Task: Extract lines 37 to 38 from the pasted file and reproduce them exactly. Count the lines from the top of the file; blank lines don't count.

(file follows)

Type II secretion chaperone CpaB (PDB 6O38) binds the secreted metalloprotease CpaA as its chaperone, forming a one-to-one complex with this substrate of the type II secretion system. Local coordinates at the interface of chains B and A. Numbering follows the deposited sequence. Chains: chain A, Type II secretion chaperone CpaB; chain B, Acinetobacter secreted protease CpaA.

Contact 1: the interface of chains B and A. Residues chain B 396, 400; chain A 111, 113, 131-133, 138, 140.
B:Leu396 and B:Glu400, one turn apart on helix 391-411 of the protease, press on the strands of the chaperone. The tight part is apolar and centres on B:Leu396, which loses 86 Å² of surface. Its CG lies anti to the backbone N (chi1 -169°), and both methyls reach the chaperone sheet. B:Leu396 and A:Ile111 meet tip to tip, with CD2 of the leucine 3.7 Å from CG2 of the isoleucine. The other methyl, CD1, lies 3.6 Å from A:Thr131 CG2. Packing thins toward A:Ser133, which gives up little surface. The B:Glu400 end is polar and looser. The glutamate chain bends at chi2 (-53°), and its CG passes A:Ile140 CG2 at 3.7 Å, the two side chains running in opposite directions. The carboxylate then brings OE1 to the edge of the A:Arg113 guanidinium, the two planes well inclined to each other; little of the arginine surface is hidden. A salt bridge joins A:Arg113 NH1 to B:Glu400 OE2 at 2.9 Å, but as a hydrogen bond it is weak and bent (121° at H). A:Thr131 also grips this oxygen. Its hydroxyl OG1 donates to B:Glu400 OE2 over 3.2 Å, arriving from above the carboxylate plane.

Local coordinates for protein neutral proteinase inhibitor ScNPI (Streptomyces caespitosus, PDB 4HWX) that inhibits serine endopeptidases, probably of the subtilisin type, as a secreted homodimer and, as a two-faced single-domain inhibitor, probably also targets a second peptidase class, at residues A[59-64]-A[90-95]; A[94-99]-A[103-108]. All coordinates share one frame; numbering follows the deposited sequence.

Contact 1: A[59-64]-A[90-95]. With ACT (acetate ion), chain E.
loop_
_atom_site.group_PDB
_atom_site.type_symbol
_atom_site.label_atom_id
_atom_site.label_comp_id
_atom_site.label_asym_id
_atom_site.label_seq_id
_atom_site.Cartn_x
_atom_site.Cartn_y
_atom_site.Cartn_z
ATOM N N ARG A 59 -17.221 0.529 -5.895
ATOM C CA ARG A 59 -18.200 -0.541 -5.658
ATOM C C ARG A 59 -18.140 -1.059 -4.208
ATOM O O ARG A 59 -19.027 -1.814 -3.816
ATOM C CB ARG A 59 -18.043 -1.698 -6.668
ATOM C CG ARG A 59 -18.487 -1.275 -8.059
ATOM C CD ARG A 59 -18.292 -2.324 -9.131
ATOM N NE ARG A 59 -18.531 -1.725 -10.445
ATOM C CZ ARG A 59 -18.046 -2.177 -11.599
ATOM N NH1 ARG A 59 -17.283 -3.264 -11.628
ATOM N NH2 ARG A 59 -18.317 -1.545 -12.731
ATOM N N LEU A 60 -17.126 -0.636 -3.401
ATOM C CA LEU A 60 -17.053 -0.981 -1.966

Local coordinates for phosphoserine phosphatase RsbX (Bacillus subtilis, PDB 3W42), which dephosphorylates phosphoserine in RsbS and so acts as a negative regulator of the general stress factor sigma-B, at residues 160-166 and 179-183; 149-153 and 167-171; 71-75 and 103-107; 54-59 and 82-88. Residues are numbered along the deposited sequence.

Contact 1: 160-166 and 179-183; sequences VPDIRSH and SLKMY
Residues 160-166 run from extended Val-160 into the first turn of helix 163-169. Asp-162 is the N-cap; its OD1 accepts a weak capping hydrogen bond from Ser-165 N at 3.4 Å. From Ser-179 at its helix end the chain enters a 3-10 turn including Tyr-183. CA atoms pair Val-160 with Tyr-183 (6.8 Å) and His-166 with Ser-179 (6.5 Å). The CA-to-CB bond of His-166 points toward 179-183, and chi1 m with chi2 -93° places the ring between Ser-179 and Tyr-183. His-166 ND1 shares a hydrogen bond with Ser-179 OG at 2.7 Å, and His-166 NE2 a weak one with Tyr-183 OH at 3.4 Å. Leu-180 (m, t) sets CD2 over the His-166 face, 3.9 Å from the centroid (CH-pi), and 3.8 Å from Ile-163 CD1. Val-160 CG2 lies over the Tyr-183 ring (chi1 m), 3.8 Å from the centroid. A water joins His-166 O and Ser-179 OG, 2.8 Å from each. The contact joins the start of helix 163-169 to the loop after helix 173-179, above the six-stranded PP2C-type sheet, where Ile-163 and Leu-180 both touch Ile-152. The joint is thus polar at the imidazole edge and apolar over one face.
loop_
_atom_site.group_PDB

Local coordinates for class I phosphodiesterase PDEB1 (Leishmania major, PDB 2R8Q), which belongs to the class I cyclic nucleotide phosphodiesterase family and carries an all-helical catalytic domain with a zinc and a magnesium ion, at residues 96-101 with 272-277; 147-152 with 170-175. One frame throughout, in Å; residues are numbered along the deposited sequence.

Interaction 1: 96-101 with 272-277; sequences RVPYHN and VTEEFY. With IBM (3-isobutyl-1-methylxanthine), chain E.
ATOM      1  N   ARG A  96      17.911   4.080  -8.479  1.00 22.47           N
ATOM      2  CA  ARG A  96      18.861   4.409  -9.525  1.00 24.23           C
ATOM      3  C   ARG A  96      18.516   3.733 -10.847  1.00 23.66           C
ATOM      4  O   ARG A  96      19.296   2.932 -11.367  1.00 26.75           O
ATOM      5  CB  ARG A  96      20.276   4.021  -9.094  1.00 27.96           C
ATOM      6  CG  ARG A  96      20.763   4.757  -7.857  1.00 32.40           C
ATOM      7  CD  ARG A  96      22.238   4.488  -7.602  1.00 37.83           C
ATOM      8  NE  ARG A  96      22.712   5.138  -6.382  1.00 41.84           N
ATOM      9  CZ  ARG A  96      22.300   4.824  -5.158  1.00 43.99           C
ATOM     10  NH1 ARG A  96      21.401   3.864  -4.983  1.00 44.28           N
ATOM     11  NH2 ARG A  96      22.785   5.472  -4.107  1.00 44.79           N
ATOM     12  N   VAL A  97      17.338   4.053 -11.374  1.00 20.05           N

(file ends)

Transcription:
ATOM      2  CA  ARG A  96      18.861   4.409  -9.525  1.00 24.23           C
ATOM      3  C   ARG A  96      18.516   3.733 -10.847  1.00 23.66           C